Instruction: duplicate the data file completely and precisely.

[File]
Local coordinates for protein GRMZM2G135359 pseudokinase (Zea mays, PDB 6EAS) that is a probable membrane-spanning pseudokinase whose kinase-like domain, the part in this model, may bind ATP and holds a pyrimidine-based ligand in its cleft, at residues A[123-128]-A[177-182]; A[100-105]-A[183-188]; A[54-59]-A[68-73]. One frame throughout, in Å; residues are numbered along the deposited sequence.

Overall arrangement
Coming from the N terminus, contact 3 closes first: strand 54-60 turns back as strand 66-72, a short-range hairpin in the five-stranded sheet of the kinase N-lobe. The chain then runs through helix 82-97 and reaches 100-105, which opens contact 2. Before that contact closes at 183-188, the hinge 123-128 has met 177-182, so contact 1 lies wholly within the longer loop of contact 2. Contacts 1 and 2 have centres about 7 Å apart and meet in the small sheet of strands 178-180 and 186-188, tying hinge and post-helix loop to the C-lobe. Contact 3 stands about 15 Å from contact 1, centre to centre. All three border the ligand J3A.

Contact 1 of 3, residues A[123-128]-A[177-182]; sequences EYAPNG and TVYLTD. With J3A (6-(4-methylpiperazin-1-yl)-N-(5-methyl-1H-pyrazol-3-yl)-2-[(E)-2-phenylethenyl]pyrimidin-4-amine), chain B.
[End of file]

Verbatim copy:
Local coordinates for protein GRMZM2G135359 pseudokinase (Zea mays, PDB 6EAS) that is a probable membrane-spanning pseudokinase whose kinase-like domain, the part in this model, may bind ATP and holds a pyrimidine-based ligand in its cleft, at residues A[123-128]-A[177-182]; A[100-105]-A[183-188]; A[54-59]-A[68-73]. One frame throughout, in Å; residues are numbered along the deposited sequence.

Overall arrangement
Coming from the N terminus, contact 3 closes first: strand 54-60 turns back as strand 66-72, a short-range hairpin in the five-stranded sheet of the kinase N-lobe. The chain then runs through helix 82-97 and reaches 100-105, which opens contact 2. Before that contact closes at 183-188, the hinge 123-128 has met 177-182, so contact 1 lies wholly within the longer loop of contact 2. Contacts 1 and 2 have centres about 7 Å apart and meet in the small sheet of strands 178-180 and 186-188, tying hinge and post-helix loop to the C-lobe. Contact 3 stands about 15 Å from contact 1, centre to centre. All three border the ligand J3A.

Contact 1 of 3, residues A[123-128]-A[177-182]; sequences EYAPNG and TVYLTD. With J3A (6-(4-methylpiperazin-1-yl)-N-(5-methyl-1H-pyrazol-3-yl)-2-[(E)-2-phenylethenyl]pyrimidin-4-amine), chain B.